Bill Would Open Up Maryland Casino Jobs To Nonviolent Offenders

Written By T.J. McBride on April 5, 2023
Maryland bill would allow nonviolent offenders to get casino jobs

There is a bill in the Maryland General Assembly that has the potential to change hundreds of lives.

House Bill 1288 would create a pathway for nonviolent criminals to apply and work at Maryland casinos, an option that hasn’t been open to them in the past. It’s meant as a way to use the boon of expanded gambling in the state to help those who have served their time for crimes and are looking to take a major step toward a new life after prison.

HB 1288 unanimously passed the House and now sits in a Senate committee.

HB 1288 passes House on 131-0 vote

Maryland has six retail casinos. Maryland online casinos are still prohibited. Unfortunately, that also includes online poker. A bill to put the question to voters in 2024 has been re-introduced this session of the Maryland General Assembly.

As outlined on the Maryland General Assembly website, the synopsis of HB 1288 is as follows:

“Altering the circumstances under which the State Lottery and Gaming Control Commission is required to disqualify an applicant who committed a crime involving moral turpitude from holding a video lottery employee license.”

State Delegate Nick Charles sponsors the bill.

HB 1288 waltzed through the Maryland House of Representatives and its committees. Its first reading was Feb. 26, after which it was referred to the Ways and Means Committee. On March 6, after amendments were adopted by members of the committee, it passed its second reading on the House floor. After a third reading, HB 1288 passed unanimously with a 131-0 vote. Ten representatives abstained or were not present for the vote.

HB 1288 still needs to pass two more readings before full Senate vote

After passing the House, HB 1288 was sent to the Maryland Senate. After a first reading, the measure was sent to the Senate Budget and Taxation Committee for debate and amendments.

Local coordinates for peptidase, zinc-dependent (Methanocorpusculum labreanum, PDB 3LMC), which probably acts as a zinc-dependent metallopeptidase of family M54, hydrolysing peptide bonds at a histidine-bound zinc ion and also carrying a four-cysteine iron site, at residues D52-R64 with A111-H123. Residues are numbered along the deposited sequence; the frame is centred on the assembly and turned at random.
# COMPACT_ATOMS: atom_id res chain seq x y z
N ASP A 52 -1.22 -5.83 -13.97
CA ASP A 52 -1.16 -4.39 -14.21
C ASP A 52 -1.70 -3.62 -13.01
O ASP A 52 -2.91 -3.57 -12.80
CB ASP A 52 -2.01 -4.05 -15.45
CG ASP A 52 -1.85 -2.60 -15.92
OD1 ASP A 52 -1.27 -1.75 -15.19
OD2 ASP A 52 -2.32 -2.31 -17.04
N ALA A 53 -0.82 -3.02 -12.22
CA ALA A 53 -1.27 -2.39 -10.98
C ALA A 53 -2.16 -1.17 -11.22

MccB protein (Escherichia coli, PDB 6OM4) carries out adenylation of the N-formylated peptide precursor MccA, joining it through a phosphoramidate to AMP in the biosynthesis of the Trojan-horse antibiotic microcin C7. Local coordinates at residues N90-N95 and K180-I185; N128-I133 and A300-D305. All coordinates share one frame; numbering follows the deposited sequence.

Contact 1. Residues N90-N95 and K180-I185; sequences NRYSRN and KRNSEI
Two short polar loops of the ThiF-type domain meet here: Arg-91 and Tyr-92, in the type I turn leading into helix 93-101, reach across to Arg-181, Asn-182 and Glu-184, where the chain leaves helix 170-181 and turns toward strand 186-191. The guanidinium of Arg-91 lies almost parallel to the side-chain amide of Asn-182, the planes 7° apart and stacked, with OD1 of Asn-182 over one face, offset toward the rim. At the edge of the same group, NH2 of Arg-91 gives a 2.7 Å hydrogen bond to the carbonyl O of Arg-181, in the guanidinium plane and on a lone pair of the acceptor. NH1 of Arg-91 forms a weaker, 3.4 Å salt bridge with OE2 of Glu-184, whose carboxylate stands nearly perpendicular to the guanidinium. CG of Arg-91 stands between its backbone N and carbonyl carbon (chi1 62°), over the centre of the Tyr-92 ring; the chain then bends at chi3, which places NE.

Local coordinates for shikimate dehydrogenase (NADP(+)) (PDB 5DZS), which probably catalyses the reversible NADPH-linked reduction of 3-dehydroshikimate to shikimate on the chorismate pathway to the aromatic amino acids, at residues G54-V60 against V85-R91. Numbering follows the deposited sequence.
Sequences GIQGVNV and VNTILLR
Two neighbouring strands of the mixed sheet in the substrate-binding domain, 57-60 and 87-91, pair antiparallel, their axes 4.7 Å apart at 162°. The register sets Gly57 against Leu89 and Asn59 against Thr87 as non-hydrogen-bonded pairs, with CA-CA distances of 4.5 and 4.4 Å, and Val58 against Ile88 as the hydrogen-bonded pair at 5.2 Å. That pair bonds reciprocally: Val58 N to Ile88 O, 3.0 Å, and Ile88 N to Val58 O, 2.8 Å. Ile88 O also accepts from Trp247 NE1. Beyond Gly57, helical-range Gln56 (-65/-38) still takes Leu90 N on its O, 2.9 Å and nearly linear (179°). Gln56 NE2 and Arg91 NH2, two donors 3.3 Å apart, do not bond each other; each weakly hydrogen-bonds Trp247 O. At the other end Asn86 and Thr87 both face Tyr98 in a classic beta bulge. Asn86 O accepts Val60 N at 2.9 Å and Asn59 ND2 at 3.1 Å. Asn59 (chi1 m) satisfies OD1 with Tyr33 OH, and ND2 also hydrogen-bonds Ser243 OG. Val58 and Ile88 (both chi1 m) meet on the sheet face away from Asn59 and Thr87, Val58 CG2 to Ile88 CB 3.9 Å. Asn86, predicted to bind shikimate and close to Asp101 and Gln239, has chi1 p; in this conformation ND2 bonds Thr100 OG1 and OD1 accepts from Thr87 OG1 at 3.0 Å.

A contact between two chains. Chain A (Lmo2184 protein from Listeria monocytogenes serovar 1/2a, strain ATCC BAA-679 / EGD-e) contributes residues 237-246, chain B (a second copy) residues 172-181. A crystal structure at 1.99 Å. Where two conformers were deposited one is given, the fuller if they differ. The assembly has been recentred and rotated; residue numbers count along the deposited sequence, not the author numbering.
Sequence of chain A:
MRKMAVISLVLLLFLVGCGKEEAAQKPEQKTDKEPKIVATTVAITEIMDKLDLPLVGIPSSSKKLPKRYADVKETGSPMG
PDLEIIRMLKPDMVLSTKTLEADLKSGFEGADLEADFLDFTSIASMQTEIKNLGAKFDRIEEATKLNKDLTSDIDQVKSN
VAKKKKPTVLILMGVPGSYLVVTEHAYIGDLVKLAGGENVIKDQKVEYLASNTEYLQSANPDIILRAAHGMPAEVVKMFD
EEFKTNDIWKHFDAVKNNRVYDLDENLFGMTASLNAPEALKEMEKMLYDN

Once it passes committees, the bill will have to pass second and third readings before the entire Senate votes on it.

If it passes, an amended bill would go back to the House for a final vote on the changes. If there are no changes in the Seante, the measure would go directly to Gov. Wes Moore’s desk.

With its success so far, it seems likely that HB1288 will become law soon.

HB 1288 could help end revolving door of criminality

The main reason for incarcerating citizens who commit crimes is for them to serve a sentence in order to repay their debt to society. While locked up in prison, these inmates go through all sorts of programs to better themselves mentally, emotionally and physically. In addition to bettering themselves individually, the time spent in prisons by inmates is supposed to prepare them for their reintegration into society after their sentence has passed.

Unfortunately, across this country, many prisons and criminal justice systems have come up horribly short of those goals. Their failures leave many inmates incapable of rejoining society in a positive manner, which usually leads them right back into the criminal justice system. They lack the skills or the ability to make a new life for themselves.

This is only heightened by the fact that prisons make more money when the house more inmates. It’s a system built to be more profitable for prisons when more prisoners are kept locked up.

House Bill 1288 could help fix that, Charles told WTOP News.

“These are opportunities that help create a change within our community.”

‘This is a great opportunity for them to get that second chance’

If HB 1288 becomes law, these nonviolent offenders will have a pathway toward employment that will not disqualify them simply based on their past criminal history. It would allow previously incarcerated people to get back on their feet thanks to the stability and financial freedom that employment brings, Charles said.

“For folks who have misdemeanors, nonviolent crimes, you know, this is a big deal. … It addresses that issue for folks who had these addictions before, they’ve gone through the drug courts, they changed their lives around and now they’re looking for that second chance. So, this is a great opportunity for them to get that second chance.”

Charles said he’s excited to play a role in changing lives.

“The goal is for everybody to be re-acclimated in society and be productive citizens. This is a great opportunity. And I’m happy to be a part of it.”

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T.J. McBride

T.J. McBride is a writer and reporter based in Denver, Colorado who covers the Denver Nuggets as a beat writer. His byline can be found across many websites such as ESPN, FiveThirtyEight, Bleacher Report, and others.

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